Dealing with difficult people is challenging.
It’s draining, frustrating, stressful, and may even make you question the decisions you’ve made about how to do things.
This is especially hard at work. You typically can’t control who you work under, who is on your team, or who your clients are, but you still have to get the job done and remain professional. Often there is no escape -- you just have to figure it out.
Avoiding difficult people at work completely is nearly impossible (everyone -- even you! -- is difficult sometimes), so it's important to employ strategies to deal with difficult people as best you can and accomplish projects, navigate office politics, and stay productive. Just like forming a new habit, you can learn how to more effectively deal with difficult people.
Below, we’ll share strategies and techniques on how to deal with difficult people at work so that you can still get things done and your days can feel (at least a little bit) easier.
Why are people so difficult?
There are all sorts of reasons why someone may be difficult, and being difficult can be expressed in so many different ways. Often, people who are being difficult don’t realize how their actions are being perceived, because in their minds, they aren’t being difficult.
Here are just a few examples of difficult behavior:
- Someone who shoots down every idea or who can always give a reason why something won’t work.
- The complainer who balks and digs their feet in at any slight change, disruption, or hurdle.
- An explosive person, who you’re never quite sure isn’t about to start yelling or criticizing.
- Someone who has to have things done a very specific way, inflexibly.
- Indecisive people who can’t or won’t contribute to move a project forward for fear of being wrong, leaving extra work and higher stakes for everyone else.
- Those who are friendly in public, but who gossip or create negativity with some or all members of the group privately.
This list isn’t exhaustive of course! One of the biggest challenges in dealing with difficult people is that it’s all about perspective: yours and theirs.
A person who is afraid of confrontation might find a very straightforward person difficult to deal with, even though the straightforward person thinks they are just being clear and efficient. An office gossip might just think of themselves as chatty, while other people find their actions bring down morale.
Your relationship with the person matters as well. A difficult person in another department is someone you could probably just, for the most part, ignore. But if the difficult person in your life is your boss or close coworker, you’ll probably need to make some real changes to your approach with this person.
No matter what difficult person you face, keep in mind the strategies below and see what works best in different situations.
5 strategies for dealing with difficult people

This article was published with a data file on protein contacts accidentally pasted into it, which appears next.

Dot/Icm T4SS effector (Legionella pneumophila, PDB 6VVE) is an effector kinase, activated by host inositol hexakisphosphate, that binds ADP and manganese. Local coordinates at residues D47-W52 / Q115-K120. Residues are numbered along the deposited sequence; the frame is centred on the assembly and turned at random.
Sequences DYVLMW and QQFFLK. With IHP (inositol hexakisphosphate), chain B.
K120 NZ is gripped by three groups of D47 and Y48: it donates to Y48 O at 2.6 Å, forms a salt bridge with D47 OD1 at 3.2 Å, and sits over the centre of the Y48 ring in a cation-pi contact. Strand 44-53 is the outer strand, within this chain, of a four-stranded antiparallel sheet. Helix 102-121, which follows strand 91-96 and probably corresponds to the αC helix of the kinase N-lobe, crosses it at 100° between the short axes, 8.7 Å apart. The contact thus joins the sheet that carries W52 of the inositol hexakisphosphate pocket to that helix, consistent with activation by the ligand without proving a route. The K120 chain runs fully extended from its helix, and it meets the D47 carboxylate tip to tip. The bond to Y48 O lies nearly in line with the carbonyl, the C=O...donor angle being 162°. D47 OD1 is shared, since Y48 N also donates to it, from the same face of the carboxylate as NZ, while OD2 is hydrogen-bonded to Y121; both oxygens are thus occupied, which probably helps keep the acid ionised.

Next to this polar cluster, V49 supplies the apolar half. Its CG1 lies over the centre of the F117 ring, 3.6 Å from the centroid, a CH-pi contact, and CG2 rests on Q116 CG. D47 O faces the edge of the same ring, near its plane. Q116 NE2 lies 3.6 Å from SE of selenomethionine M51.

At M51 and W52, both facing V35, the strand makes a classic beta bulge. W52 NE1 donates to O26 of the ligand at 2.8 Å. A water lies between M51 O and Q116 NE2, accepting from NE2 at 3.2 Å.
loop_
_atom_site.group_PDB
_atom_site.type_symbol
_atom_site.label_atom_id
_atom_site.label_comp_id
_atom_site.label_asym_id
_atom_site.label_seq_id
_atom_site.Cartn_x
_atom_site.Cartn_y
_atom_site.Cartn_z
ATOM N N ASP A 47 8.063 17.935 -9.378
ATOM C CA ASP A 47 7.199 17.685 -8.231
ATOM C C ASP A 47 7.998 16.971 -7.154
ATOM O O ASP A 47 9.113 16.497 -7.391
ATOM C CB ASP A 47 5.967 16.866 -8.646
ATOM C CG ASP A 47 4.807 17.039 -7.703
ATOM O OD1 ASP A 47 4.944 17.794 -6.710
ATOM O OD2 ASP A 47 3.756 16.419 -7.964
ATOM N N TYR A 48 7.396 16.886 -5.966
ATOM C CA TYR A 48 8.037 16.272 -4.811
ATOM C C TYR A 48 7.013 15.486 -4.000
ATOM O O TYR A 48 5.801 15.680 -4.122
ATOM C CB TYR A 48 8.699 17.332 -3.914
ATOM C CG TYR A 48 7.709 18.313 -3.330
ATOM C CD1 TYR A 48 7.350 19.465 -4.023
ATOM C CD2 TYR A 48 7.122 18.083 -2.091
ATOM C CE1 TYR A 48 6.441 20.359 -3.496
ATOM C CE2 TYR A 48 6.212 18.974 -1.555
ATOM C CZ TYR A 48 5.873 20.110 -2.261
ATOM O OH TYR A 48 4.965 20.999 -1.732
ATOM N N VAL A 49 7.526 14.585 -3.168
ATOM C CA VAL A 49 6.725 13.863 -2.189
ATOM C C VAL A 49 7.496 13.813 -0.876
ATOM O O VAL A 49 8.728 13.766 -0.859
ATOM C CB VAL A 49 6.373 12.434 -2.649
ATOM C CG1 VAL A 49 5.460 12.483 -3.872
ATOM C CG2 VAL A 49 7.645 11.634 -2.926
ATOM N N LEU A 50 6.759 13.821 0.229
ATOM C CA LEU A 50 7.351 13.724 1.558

One strategy does not fit all people or all situations, but the nice thing is that you can try all of them out and use what works best.
Here’s a place that reframing the narrative can really help. Dealing with difficult people can actually become a personal goal or challenge to take on, rather than a dreaded confrontation. Challenge yourself to improve your skills and think creatively.
It won’t always (or ever) feel fun, but imagine your sense of accomplishment when you little-by-little improve this relationship, which in turn, will improve your days at work.
1. Listen and stay calm. Often, the best strategy to deal with a difficult person is to simply give them space to talk and express themselves, all while you yourself remain calm, cool, and collected. Even if they seem unreasonable, irrational, or start to get angry, listening is really powerful because it gives you your own personal space within the interaction. By staying back and listening, you can remain somewhat detached emotionally. Your job is just to listen.
This works well for indecisive or quiet coworkers, as well, because they often simply choose not to engage for fear of not being listened to. By making a point of giving them your undivided attention, you give them a chance to express themselves and get more comfortable speaking up.
Listening is also an opportunity to learn about the other person's opinion (especially when paired with the strategy below). This is especially helpful when interacting with a client or a stakeholder that you serve. They might end up telling you exactly what they need -- which is much more helpful than if you tried to just guess on your own.
Just be careful if you’re using this strategy with someone who is difficult because they complain and are negative; at some point, it’s no longer productive to wallow in negativity and you need to distance yourself or set limits, e.g. you have a task to complete back at your desk, a call to make, question how they would fix the problem, avoid countering/challenging their thoughts or ideas, etc.